Warren Buffett–the Oracle of Omaha–is one of the world’s most renowned investors, heralded for his simple yet effective valuation methods. As such, followers of the legendary investor pay close attention to when Buffett places big bets, and they hope that by following his stock picks, they will cash in on Buffett’s guru-like instincts [for more commodity stock news and analysis subscribe to our free newsletter].
The spread between West Texas Intermediate (WTI) and Brent Crude oil has long been under the microscope for energy traders across the world. The past few years have seen this spread heavily favor Brent, as it has been trading at a premium to its western cousin for quite some time. But as 2013 unfolds, the spread has been steadily narrowing, much to the surprise of a number of analysts [for more crude oil news and analysis subscribe to our free newsletter].
For mining and exploration companies, 2013 has been somewhat of a brutal year. Metal miners in particular have been hit significantly this year as falling metal prices, weaker demand, and rising operational costs continue to plague the industry. Popular exchange-traded funds, like Van Eck’s Market Vectors Junior Gold Miners ETF (GDXJ), and other industry giants, such as Barrick Gold (ABX), have suffered significant losses these year; both of these securities have shed more than 45% year-to-date [for more commodity news and analysis subscribe to our free newsletter].
With tensions and violence escalating in Syria, crude oil has once again come into the spotlight, as investors weigh the potential of a U.S.-led intervention on the commodity. And though Syria is not a major oil producer, its close geographic proximity to key sea routes and pipelines has investors understandably concerned over the potential of violence spilling into other countries in the region where roughly one-third of the world’s crude is produced. Though no major decision has been made by the U.S. government, or other major world leaders, support for a U.S. strike on Syria continues to build, which will undeniably affect the crude market [for more oil news and analysis subscribe to our free newsletter].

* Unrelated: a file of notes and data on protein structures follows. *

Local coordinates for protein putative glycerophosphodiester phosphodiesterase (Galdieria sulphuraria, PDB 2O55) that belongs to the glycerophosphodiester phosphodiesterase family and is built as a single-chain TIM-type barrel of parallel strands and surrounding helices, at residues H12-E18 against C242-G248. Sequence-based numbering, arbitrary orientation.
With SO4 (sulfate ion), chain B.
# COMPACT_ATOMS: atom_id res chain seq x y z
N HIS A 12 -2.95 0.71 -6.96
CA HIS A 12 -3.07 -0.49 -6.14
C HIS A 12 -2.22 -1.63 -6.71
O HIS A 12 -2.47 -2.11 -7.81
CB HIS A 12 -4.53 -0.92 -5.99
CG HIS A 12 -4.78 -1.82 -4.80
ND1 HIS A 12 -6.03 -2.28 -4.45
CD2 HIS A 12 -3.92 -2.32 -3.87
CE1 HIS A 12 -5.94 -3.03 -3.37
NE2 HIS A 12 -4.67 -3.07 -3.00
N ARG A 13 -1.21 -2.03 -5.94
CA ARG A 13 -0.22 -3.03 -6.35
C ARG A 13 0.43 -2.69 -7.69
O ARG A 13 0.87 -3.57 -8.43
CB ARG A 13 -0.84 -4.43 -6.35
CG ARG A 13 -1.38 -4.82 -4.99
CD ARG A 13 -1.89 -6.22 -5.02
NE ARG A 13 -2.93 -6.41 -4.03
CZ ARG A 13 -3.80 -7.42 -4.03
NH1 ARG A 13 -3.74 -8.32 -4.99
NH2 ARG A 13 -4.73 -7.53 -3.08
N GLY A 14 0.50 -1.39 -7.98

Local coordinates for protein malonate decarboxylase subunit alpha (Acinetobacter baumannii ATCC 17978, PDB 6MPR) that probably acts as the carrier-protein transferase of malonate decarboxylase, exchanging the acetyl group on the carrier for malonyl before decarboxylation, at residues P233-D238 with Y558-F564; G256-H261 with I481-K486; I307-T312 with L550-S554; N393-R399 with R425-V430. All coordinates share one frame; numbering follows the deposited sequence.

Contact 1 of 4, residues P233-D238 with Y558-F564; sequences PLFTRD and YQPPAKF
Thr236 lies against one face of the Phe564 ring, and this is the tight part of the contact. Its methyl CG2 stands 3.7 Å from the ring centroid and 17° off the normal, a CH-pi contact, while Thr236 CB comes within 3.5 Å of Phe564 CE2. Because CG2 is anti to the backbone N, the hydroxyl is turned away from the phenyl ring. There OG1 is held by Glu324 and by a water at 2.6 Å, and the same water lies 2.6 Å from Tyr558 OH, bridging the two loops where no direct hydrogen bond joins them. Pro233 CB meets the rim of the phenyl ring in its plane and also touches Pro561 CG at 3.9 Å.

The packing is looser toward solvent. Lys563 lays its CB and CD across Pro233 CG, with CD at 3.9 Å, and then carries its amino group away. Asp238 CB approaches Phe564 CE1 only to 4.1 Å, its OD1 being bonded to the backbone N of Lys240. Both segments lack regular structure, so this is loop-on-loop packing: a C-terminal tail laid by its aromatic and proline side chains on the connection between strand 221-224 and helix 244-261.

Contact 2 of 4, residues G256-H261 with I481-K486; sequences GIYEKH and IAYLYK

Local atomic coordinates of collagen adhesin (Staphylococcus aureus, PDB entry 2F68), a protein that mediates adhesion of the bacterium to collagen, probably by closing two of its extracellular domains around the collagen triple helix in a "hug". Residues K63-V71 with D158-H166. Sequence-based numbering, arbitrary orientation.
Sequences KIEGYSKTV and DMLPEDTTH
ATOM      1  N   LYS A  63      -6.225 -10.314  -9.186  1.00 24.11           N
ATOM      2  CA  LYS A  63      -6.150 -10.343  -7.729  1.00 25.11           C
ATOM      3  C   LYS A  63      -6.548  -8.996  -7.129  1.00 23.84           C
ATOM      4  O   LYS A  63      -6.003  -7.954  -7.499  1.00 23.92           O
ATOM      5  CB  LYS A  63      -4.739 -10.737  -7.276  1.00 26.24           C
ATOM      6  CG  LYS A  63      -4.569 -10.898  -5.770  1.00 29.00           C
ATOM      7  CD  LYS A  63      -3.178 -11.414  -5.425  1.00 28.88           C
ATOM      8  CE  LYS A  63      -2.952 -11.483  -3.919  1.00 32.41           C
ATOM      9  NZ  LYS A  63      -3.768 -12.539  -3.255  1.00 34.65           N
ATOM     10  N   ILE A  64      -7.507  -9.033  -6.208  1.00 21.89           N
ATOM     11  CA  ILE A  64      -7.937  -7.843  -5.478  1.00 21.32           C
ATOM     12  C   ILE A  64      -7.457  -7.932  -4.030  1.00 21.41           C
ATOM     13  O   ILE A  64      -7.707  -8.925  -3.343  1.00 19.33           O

In the commodities world, oil is undeniably one of the most important resources on the globe. Its price movements are closely tied to nearly every economic factor, as well as both domestic and international conflicts. In recent weeks, the escalating violence in Syria has put significant upward pressure on oil, pushing the fuel over $110 a barrel. While the country itself is not a major oil producer, its close geographic proximity to key sea routes and pipelines has investors understandably concerned over the immediate future of the commodity [for more oil news and analysis subscribe to our free newsletter].
When it comes to commodity production, Mexican oil is perhaps not what first comes to mind. Currently, the country produces roughly 2.55 million barrels of crude a day; compared to the U.S.’s production of over 7 million barrels per day, Mexico’s capabilities seem rather limited. Recent legislation, however, has created the potential for more oil companies to gain access to some of the world’s largest remaining untapped oil reserves [for more oil news and analysis subscribe to our free newsletter].
With the second quarter earnings season winding down, there are only a handful of companies left to report their results. Last week, oil and gas giants Chesapeake Energy Corp (CHK) and ConocoPhillips (COP) managed to beat analyst expectations, even after both companies reported declines in earnings and revenues, respectively. Exxon Mobil (XOM), however, reported a 57% decline in earnings, though revenues managed to top estimates [for more commodity news and analysis subscribe to our free newsletter].